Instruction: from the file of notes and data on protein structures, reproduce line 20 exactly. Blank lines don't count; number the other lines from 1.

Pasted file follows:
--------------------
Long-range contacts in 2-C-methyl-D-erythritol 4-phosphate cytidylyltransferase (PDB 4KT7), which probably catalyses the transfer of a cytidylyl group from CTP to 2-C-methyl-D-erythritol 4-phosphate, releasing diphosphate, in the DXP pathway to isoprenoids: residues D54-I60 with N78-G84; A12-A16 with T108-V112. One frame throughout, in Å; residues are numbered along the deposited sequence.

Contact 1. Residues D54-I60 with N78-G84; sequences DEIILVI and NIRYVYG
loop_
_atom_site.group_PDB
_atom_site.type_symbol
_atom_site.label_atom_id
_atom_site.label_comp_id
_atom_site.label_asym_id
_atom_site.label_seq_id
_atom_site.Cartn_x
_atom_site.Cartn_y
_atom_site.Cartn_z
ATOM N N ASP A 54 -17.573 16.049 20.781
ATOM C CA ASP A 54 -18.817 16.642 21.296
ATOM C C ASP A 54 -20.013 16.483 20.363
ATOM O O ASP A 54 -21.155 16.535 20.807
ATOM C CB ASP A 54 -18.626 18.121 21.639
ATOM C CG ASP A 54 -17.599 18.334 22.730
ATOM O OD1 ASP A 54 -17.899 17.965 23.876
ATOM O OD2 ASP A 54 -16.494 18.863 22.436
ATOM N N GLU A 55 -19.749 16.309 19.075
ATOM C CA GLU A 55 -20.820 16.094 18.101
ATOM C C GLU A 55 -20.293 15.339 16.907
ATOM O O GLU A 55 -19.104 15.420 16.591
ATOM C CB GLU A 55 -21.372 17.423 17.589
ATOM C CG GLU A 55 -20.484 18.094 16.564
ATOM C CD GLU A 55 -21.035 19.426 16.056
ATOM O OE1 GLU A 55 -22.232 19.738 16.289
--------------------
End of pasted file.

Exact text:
ATOM O OD2 ASP A 54 -16.494 18.863 22.436